Historically Speaking

Making sense of it all!

The Fourth Wall

Posted by Elyse Bruce on November 11, 2013

Thanks to philosopher, writer and art critic, Denis Diderot (5 October 1713 – 31 July 1784) the concept of the fourth wall became an integral part of 19th-century theater thanks to the growing realism in theater productions. The fourth wall put forth the idea that there was an imaginary boundary between fictional stage presentations and the audience. More and more often, breaking the fourth wall is happening in comic books and video games. Or as Russ Buchanan wrote, the fourth wallrepresents the willing suspension of disbelief and frame of mind that casts the audience as passive observers of the actors, who carry out the action pretending nobody’s watching.”

In other words, acknowledgement of the audience, or speaking directly to the audience is known as breaking the fourth wall. It’s not an aside. It’s not a soliloquy. It’s a break in the otherwise contained pseudo-reality happening on stage, in film, in comic books and in video games where the actor interacts directly with the audience.  In the movie “Ferris Beuller’s Day Off” Matthew Broderick’s character, Ferris, breaks the fourth wall repeatedly as he addresses the audience throughout the movie.

On September 8, 2013 the South Wales Echo published a short article under “News, Opinion and Commentary” entitled, “TV Times Past.” The show in questions from TV times past was Moonlighting which ran from 1986 to 1989 and starred Cybill Shepherd and a young Bruce Willis just starting out in the industry. The article included this bit midway through the article:

Take, for example, the smouldering on-screen chemistry between Willis and co-star Cybill Shepherd, the wise-cracking scripts and such groundbreaking innovations as having characters break the fourth wall by talking into the camera to the folks at home.

In the Entertainment section of the Bryan Times on March 31, 1976, the editor chose to run with the story by UPI Television Writer, Joan Hanauer’s story entitled, “Helter Skelter Adapted From Manson Murders.” Her story spoke about the upcoming two-part CBS made-for-television movie which she labeled as the epitome of actuality drama.

The acting is uniformly excellent: George DiCenzo plays Bugliosi as a dedicated prosecutor, and who at times must speak directly to the audience, a novelty for many actors accustomed to the “fourth wall” concept of theater, in which the audience is presumed to be watching the action through an invisible or removed “fourth wall.”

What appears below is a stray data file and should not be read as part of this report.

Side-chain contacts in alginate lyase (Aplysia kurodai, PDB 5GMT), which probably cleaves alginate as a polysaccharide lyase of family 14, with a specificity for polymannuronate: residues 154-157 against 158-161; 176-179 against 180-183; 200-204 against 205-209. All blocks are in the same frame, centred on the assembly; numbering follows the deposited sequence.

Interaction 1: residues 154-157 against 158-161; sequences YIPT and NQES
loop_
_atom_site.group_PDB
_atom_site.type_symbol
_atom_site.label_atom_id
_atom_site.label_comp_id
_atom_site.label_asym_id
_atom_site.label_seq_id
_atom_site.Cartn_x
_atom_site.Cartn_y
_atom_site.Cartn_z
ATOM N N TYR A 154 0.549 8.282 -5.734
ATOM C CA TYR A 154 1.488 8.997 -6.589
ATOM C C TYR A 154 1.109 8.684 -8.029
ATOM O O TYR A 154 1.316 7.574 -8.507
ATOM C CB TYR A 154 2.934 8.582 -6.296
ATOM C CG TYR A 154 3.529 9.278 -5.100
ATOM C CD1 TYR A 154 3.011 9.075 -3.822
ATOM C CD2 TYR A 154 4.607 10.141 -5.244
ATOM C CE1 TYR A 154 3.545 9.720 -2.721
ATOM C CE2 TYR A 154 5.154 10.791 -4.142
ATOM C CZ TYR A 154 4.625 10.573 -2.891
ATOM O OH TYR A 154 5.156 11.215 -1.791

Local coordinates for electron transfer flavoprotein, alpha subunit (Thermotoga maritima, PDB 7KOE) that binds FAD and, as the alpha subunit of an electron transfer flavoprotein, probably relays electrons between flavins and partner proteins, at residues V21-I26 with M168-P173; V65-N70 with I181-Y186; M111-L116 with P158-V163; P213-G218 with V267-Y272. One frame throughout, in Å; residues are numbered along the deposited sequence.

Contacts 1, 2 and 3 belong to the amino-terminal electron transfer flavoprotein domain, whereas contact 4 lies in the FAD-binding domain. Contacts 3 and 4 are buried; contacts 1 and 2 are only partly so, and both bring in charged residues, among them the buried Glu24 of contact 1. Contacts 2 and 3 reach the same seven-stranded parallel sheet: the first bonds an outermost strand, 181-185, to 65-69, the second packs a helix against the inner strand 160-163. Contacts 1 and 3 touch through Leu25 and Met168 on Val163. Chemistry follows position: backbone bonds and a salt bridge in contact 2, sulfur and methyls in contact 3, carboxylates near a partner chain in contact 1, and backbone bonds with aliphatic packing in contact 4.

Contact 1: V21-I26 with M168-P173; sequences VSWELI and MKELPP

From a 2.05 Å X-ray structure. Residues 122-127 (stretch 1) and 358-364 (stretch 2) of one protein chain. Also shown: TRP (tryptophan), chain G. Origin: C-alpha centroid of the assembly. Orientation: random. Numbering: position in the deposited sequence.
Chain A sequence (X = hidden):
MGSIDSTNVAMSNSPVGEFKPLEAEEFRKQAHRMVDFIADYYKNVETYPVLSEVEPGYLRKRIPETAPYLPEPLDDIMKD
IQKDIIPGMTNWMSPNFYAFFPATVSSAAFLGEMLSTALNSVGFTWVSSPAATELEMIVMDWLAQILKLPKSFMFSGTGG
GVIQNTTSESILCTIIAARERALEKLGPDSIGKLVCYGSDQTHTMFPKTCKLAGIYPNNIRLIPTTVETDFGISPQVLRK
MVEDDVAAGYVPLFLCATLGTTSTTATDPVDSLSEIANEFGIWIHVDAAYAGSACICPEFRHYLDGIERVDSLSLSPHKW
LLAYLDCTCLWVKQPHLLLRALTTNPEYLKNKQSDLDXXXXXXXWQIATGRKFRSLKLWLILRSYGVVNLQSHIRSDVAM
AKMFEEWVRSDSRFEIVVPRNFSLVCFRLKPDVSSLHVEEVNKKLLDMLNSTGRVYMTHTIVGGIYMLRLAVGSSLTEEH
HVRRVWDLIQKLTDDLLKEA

Mention of the “fourth wall” is difficult to find in publications prior to the latter part of the 20th century. So how do we know that the term existed prior to this date? We know this thanks to the book by Denis Diderot entitled «Discours sur la poesie dramatique» and published in 1758 where he writes about theater, stating to the actors: “Imagine on the border between the scene and the spectators a big wall. Play as if the curtain was never opened.”

It became a favorite of Realist and Naturalist plays, as the play kept the audience safely concealed behind the fourth wall while at the same time, acknowledging them only when needed.

The concept was adapted by French actor, theatre manager, film director, author, and critic, André Antoine (31 January 1858 – 19 october 1943) for his naturalistic plays at the Théâtre Libre (founded in 1887). Unsure as to which wall was to be the fourth wall, he would have his sets built with all four walls and only decide afterwards which of the four walls was, indeed, the fourth wall … the one that needed to be removed from the scene.

Truth be told, however, technically the fourth wall has always been a part of staged performance art going back to Ancient Greece and beyond. It’s just that Denis Diderot formulated the concept and described it in more concrete wording.  But the fact that the word was used between italics in the 1976 newspaper review of the made-for-television movie, “Helter Skelter” indicates that the expression was a relatively new one for reporters and journalists at least.  As such, Idiomation pegs its use to the generation before and 1950.

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One Response to “The Fourth Wall”

  1. I AM A MAN!! *PUNCH* Wait … wrong 4th wall!

    (YouTube: “I Am a Man” to find the Meme)

    REFERENCE LINK: http://www.youtube.com/watch?v=esSz2Pt74IA

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